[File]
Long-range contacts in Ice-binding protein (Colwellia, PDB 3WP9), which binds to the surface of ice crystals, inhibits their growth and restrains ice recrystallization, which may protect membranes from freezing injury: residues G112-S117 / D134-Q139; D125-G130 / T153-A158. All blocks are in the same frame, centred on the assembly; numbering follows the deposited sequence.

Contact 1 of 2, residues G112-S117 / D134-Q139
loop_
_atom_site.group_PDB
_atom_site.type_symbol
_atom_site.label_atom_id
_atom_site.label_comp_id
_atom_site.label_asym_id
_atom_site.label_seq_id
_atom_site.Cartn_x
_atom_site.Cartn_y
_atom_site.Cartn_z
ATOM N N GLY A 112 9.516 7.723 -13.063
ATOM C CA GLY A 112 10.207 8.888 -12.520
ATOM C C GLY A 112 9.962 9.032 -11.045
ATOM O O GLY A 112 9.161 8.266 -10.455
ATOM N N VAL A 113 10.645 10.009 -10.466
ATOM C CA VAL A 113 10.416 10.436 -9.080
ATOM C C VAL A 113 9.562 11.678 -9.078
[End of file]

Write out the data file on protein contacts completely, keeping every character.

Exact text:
Long-range contacts in Ice-binding protein (Colwellia, PDB 3WP9), which binds to the surface of ice crystals, inhibits their growth and restrains ice recrystallization, which may protect membranes from freezing injury: residues G112-S117 / D134-Q139; D125-G130 / T153-A158. All blocks are in the same frame, centred on the assembly; numbering follows the deposited sequence.

Contact 1 of 2, residues G112-S117 / D134-Q139
loop_
_atom_site.group_PDB
_atom_site.type_symbol
_atom_site.label_atom_id
_atom_site.label_comp_id
_atom_site.label_asym_id
_atom_site.label_seq_id
_atom_site.Cartn_x
_atom_site.Cartn_y
_atom_site.Cartn_z
ATOM N N GLY A 112 9.516 7.723 -13.063
ATOM C CA GLY A 112 10.207 8.888 -12.520
ATOM C C GLY A 112 9.962 9.032 -11.045
ATOM O O GLY A 112 9.161 8.266 -10.455
ATOM N N VAL A 113 10.645 10.009 -10.466
ATOM C CA VAL A 113 10.416 10.436 -9.080
ATOM C C VAL A 113 9.562 11.678 -9.078